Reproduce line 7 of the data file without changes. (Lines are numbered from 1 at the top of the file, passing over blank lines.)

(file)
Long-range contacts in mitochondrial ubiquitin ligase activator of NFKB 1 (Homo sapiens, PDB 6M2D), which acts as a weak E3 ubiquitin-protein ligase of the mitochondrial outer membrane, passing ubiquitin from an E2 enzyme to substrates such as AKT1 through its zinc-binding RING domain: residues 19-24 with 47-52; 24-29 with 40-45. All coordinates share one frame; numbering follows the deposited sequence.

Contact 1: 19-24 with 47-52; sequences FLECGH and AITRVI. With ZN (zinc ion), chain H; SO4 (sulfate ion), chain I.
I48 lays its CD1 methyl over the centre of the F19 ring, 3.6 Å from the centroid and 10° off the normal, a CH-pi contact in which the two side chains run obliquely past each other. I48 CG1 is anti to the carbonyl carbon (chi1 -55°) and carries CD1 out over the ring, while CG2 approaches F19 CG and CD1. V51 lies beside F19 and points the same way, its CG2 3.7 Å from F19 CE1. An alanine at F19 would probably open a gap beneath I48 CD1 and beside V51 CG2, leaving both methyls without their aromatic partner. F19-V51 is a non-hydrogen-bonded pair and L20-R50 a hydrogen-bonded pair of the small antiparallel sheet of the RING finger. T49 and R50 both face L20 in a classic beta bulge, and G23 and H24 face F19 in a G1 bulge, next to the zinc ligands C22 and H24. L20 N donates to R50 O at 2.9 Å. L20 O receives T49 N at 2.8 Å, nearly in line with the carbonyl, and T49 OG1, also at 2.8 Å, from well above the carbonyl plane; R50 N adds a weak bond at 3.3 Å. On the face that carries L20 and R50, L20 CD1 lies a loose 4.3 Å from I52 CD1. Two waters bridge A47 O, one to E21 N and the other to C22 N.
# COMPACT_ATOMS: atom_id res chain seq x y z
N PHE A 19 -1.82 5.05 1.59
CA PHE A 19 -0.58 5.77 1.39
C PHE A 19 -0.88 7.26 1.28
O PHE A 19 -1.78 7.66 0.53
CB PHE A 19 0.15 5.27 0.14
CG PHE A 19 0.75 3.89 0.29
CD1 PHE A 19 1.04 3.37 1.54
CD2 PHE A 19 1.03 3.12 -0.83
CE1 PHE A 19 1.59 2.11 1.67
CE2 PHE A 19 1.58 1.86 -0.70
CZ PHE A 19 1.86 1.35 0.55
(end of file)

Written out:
C PHE A 19 -0.88 7.26 1.28